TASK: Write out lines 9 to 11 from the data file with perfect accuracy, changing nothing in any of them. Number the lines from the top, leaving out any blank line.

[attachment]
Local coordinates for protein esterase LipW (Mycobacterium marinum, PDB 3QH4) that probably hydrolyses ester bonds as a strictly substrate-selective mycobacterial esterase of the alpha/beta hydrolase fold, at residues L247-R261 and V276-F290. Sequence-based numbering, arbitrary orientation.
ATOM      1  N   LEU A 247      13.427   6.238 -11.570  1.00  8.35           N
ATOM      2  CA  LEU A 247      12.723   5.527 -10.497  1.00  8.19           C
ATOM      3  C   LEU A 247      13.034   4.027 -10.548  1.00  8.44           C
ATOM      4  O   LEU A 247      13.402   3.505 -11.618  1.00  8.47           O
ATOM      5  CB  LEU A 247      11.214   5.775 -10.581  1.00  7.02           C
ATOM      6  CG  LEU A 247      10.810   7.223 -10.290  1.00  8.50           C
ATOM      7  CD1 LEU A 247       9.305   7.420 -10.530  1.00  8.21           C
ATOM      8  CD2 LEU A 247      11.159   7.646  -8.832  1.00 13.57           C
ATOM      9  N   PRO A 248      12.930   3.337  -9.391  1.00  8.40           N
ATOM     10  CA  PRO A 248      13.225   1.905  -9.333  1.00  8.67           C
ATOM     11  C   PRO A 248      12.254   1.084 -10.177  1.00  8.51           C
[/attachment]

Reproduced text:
ATOM      8  CD2 LEU A 247      11.159   7.646  -8.832  1.00 13.57           C
ATOM      9  N   PRO A 248      12.930   3.337  -9.391  1.00  8.40           N
ATOM     10  CA  PRO A 248      13.225   1.905  -9.333  1.00  8.67           C